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Birds of the Gulf Coast

by Alison Large Ketcham on May 4th, 2023

Discover the hidden gem of birdwatching along the Gulf Coast — where turquoise waters and diverse wildlife provide the ideal setting for your next outdoor excursion! Learn more about some of the Gulf Coast birds you’ll see on your next vacation.

Heron flying over the beach

The Gulf Coast’s emerald-blue surf, sparkling beaches, sunny skies, balmy temperatures, gentle ocean breezes, fresh seafood, and abundant fishing, boating, and water-sports opportunities beckon vacationers back year after year.

Sometimes month after month. Even week after week.

There’s another attraction that might not make many top-10 lists at first blush, but with a deeper dive, could easily make top-fives.

It’s birdwatching.

Whether seeing birds of the Gulf Coast fly gracefully over the water, plunge dramatically into the surf, forage gingerly in shallow waters, skittle lightly across sand, or vocalize in various voices, there’s a lot to enjoy watching our feathered friends.

Every avian species has its own distinct colors, songs, nesting habits, dietary preferences and other characteristics providing a plethora of opportunities for birding enjoyment.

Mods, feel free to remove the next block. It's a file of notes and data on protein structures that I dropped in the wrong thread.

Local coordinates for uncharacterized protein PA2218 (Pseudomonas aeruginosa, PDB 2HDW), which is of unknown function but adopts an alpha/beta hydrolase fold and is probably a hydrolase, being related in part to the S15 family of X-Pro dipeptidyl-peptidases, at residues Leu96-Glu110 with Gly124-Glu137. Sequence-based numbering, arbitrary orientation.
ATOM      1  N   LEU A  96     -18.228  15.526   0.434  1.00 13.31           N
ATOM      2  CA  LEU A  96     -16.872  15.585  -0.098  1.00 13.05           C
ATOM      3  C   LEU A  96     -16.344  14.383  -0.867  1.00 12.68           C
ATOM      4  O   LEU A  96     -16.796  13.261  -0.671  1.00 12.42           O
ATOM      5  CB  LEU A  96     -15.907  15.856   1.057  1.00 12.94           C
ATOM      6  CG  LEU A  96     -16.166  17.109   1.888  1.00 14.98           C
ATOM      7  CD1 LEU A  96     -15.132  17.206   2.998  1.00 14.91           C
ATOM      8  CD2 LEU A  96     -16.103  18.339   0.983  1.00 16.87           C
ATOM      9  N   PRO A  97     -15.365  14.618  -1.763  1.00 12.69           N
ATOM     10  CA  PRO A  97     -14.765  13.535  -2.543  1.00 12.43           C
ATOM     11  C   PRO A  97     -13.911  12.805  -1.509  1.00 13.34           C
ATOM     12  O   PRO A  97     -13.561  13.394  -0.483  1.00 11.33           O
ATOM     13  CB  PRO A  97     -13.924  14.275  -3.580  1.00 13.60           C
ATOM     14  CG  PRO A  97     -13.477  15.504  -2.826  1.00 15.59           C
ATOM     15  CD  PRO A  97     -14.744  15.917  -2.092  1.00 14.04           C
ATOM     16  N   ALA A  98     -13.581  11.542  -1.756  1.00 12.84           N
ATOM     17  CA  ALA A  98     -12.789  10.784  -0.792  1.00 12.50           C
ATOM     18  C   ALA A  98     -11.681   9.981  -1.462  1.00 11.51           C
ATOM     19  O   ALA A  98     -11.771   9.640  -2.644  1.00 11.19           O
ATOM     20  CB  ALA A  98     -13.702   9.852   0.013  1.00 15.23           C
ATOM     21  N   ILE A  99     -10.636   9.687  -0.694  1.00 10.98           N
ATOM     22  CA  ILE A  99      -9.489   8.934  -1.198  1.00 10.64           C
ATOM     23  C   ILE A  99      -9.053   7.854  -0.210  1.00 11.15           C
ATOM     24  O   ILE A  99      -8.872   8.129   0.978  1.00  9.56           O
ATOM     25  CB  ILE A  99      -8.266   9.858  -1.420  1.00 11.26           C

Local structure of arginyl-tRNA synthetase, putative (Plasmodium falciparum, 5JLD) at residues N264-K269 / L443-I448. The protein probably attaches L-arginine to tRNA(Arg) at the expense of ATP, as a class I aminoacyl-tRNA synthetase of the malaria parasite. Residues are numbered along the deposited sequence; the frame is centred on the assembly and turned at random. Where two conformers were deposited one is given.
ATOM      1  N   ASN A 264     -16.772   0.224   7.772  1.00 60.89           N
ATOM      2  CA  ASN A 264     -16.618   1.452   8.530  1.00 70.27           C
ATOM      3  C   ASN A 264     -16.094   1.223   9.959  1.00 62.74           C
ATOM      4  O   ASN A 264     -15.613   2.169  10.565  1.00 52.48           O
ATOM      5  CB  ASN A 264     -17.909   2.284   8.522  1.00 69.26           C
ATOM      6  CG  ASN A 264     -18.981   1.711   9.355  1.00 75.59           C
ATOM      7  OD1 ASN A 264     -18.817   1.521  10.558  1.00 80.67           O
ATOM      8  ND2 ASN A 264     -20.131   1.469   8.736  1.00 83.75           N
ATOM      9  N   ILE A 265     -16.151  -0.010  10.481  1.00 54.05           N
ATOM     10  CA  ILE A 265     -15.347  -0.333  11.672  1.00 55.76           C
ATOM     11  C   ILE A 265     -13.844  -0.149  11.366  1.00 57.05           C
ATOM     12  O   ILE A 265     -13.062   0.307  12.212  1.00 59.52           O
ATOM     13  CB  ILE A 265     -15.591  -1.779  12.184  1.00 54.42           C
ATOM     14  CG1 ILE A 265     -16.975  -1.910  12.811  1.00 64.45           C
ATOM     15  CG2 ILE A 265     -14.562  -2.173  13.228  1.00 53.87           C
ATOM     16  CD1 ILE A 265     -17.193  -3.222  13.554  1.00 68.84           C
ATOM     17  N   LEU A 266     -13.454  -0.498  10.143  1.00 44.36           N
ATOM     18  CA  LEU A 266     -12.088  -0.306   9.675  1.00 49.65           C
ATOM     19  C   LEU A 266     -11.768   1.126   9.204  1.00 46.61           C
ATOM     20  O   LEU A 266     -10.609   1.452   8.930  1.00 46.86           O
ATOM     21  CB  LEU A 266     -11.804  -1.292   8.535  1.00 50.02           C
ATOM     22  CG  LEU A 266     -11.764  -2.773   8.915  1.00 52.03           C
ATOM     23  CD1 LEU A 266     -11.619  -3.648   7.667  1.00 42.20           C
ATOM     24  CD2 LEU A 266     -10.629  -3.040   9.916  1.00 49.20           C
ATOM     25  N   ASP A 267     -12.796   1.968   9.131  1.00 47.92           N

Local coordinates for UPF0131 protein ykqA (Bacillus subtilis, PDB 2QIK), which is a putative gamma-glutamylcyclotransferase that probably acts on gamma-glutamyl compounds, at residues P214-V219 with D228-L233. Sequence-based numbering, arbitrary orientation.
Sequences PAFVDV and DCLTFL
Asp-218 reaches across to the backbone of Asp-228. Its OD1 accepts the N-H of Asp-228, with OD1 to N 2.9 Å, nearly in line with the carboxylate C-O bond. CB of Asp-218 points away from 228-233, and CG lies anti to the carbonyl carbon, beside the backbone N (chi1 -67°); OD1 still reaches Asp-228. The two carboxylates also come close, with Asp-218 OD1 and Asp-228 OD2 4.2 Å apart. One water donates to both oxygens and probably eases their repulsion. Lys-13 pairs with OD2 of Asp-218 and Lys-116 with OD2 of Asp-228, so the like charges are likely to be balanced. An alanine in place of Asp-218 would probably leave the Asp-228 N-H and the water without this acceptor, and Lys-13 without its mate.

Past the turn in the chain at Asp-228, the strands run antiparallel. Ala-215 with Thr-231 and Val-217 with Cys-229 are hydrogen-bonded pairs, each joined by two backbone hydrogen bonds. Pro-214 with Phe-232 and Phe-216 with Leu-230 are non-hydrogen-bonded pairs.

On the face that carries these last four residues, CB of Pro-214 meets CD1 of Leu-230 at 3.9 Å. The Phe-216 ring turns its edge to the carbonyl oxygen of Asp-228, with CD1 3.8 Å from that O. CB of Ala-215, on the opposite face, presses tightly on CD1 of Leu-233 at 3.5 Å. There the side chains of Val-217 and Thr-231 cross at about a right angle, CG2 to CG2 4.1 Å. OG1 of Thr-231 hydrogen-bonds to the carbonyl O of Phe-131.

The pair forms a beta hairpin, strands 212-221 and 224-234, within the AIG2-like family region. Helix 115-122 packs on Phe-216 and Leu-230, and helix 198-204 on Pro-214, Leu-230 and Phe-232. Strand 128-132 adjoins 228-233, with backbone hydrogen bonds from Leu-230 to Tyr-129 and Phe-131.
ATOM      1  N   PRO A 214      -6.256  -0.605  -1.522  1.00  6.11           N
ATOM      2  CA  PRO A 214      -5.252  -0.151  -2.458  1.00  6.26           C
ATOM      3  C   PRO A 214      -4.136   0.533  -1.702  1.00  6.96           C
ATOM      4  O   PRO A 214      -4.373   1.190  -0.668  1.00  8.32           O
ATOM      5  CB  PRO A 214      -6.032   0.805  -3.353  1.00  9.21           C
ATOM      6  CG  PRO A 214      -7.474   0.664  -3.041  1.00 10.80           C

Consider this. There generally are two pools of birds that reside in the Gulf Coast area—permanent residents and migratory visitors. That means scores of species live along the coast year round, plus more than 300 additional species pass through twice yearly.

Some more-common permanent residents include eastern brown pelicans, gulls, bald eagles, great blue herons, ospreys, least terns, egrets, double-breasted cormorants, anhingas, roseate spoonbills, white ibises, black skimmers, oystercatchers, rock pigeons, and more.

Majestic and Iconic: The Eastern Brown Pelican – A Coastal Wonder

A pair of brown pelicans relaxing at the Gulf Coast

A common bird along the coast is the eastern brown pelican. Once listed as an endangered species, this version of pelican has returned to safe numbers and is thriving. They are smaller than most other pelicans, with adults weighing about eight pounds, body lengths measuring up-to four feet, and wingspans of up-to six-and-a-half feet. Adults are easily recognizable with gray-brown bodies, tall white necks, light-yellow crowns, and long slender gray, brown or orange bills.

If you’ve seen a goose-sized gray-brownish bird plunging headfirst into the surf and arising with its bill pouch stretched full of fish, chances are you were watching an eastern brown pelican. They eat herring, minnows, sheepshead, and other fish, as well as invertebrates and sea crustaceans, consuming up to four pounds daily. They can spot fish from 60 feet away, and plunge into the water at up to 40 miles per hour.

Flocks fly in tandem lines, beating their powerful wings deeply and slowly, then sometimes gliding, and surfing updrafts. They live and nest in colonies and often mate for life. Eastern brown pelicans are not very vocal, although they do emit low, hoarse sounds during wing-jerking displays, and pop their bills loudly when defending their nests.

Meet the Laughing Gull: The Cheerful Coastal Bird of the Gulf Coast

Laughing Gull